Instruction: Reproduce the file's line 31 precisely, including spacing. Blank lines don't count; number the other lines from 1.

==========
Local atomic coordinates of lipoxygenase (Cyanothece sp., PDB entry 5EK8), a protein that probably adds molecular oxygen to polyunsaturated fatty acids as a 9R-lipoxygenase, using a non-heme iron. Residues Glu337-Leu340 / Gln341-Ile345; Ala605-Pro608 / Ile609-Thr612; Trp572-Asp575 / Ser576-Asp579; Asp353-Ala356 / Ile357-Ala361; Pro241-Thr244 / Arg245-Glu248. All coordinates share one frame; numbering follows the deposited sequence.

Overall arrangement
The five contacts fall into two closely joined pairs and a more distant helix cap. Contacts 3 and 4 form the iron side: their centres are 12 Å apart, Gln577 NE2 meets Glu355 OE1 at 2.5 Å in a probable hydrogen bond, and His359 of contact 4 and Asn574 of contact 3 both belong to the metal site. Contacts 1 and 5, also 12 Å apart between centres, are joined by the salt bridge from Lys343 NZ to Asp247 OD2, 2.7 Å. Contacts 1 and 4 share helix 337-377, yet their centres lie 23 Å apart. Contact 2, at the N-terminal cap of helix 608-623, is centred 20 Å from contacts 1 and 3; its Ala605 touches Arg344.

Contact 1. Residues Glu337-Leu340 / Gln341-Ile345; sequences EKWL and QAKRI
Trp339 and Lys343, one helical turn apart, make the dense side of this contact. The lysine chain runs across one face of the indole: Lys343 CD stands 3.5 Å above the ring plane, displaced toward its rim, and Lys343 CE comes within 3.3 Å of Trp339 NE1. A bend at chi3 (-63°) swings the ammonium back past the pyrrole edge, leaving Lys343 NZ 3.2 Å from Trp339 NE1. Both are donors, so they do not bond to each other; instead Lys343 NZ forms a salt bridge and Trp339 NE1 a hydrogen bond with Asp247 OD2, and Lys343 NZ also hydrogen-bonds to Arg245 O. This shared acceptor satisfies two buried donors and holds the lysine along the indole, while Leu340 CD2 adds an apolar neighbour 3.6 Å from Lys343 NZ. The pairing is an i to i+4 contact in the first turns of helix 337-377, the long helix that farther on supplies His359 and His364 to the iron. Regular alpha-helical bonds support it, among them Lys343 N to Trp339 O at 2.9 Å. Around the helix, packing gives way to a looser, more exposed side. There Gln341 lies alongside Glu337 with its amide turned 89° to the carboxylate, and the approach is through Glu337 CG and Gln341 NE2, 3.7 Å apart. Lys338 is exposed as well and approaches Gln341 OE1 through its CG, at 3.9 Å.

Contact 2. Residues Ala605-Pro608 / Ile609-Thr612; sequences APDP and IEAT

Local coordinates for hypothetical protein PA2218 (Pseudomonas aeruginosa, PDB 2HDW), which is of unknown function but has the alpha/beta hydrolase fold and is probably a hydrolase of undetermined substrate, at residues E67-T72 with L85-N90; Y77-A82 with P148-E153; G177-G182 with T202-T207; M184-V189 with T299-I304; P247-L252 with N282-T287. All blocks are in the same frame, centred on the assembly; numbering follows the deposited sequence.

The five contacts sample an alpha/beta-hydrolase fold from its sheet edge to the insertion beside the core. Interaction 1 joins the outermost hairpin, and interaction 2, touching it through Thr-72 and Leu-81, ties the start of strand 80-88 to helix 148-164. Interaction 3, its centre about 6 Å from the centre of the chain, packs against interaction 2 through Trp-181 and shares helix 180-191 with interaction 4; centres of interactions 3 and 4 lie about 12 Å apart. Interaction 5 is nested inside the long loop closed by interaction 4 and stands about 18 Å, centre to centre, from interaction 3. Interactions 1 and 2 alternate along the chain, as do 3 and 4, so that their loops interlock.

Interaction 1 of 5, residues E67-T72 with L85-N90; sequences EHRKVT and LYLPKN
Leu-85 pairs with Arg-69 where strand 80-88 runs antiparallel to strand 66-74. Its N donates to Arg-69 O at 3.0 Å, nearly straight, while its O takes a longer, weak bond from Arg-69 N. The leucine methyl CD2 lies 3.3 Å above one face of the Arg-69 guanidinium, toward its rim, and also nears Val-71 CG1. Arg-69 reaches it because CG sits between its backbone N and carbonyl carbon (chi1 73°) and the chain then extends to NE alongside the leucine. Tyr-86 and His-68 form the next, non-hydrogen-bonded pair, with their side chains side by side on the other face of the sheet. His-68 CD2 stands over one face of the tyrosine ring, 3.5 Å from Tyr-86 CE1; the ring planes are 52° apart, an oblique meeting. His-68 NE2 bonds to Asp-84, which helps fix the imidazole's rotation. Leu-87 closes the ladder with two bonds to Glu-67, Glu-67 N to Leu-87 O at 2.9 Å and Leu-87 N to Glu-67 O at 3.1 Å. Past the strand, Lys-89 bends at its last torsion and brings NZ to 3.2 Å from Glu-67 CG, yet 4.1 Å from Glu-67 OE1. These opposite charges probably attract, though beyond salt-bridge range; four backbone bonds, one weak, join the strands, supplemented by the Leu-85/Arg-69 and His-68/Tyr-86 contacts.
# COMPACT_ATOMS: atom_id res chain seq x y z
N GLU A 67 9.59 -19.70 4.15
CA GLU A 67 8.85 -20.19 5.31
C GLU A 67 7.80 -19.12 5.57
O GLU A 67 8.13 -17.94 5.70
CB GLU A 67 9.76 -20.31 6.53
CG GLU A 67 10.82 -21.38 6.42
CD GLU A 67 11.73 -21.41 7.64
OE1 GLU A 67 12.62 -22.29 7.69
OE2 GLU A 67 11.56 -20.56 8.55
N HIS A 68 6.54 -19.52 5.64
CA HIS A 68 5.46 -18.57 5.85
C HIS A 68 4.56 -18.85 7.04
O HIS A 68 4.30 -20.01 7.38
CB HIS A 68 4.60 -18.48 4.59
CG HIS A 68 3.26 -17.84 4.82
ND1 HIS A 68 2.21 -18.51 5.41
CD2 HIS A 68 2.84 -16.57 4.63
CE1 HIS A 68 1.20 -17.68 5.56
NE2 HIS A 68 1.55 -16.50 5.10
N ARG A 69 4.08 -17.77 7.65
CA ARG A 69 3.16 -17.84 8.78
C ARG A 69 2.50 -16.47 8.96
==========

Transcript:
N ARG A 69 4.08 -17.77 7.65